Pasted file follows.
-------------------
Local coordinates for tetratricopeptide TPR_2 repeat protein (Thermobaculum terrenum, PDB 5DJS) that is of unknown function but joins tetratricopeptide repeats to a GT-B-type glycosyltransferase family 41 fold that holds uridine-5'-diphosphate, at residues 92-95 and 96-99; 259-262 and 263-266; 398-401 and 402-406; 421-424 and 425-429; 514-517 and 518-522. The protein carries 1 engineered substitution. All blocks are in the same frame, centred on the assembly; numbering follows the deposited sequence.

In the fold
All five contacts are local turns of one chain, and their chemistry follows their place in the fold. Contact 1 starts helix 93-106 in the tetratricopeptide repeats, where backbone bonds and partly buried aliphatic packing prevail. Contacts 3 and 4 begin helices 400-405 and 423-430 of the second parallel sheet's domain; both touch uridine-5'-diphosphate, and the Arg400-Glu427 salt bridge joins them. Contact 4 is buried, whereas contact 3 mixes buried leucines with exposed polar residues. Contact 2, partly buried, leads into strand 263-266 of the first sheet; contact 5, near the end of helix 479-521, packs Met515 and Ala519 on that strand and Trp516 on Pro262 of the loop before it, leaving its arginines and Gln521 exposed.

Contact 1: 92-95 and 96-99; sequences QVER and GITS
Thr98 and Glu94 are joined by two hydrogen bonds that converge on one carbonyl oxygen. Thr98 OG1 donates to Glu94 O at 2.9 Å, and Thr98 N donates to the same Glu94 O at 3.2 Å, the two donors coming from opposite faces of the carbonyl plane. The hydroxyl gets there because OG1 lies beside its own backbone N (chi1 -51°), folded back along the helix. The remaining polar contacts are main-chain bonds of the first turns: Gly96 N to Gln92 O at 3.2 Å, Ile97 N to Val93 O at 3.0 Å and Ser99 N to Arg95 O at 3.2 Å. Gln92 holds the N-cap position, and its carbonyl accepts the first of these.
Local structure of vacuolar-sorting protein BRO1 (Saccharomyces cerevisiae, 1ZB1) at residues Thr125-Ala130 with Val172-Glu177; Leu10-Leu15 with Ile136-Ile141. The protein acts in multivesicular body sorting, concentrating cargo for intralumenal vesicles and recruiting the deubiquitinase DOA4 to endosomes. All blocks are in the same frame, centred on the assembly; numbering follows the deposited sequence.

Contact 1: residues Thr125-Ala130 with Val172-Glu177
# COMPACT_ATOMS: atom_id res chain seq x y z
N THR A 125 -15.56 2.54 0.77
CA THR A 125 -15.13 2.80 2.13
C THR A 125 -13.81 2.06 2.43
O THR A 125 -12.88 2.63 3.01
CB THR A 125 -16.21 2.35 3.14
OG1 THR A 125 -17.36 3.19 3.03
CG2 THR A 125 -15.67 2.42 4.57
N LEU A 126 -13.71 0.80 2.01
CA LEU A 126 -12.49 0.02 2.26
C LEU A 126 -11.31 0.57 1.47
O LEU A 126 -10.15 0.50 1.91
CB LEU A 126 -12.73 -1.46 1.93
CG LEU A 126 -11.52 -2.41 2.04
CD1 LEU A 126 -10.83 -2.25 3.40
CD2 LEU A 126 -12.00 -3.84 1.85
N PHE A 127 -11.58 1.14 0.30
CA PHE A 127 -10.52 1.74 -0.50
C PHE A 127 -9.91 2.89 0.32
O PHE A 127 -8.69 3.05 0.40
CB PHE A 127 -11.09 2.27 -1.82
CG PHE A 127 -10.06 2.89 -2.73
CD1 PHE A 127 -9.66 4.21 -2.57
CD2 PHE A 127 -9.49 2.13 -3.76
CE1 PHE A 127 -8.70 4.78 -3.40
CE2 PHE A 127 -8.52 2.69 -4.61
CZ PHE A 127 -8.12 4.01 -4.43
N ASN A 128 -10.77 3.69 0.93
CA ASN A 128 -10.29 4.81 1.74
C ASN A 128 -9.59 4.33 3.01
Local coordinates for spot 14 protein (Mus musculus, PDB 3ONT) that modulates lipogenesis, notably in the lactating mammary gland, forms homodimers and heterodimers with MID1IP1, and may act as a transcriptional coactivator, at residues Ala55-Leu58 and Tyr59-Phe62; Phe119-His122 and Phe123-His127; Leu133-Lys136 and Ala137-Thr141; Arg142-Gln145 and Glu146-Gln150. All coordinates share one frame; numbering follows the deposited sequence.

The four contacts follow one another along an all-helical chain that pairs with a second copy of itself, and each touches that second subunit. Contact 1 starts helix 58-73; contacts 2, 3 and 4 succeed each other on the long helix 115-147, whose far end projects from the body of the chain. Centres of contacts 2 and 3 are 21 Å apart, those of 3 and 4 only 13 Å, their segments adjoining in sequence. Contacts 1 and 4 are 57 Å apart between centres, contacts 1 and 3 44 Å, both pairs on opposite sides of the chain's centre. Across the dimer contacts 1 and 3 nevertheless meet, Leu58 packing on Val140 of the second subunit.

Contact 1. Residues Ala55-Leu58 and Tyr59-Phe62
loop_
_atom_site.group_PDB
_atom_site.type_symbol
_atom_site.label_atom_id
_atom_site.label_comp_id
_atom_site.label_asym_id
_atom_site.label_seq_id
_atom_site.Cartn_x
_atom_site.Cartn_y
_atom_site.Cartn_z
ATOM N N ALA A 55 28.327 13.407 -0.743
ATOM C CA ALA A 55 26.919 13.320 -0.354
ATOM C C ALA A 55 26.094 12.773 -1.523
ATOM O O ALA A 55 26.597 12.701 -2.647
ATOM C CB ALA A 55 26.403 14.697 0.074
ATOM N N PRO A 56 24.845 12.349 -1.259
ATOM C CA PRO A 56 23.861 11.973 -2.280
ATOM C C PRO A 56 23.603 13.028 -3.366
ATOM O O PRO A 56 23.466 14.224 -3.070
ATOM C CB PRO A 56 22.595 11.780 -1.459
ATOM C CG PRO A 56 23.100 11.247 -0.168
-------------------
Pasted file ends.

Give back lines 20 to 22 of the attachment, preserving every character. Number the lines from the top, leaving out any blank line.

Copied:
CB LEU A 126 -12.73 -1.46 1.93
CG LEU A 126 -11.52 -2.41 2.04
CD1 LEU A 126 -10.83 -2.25 3.40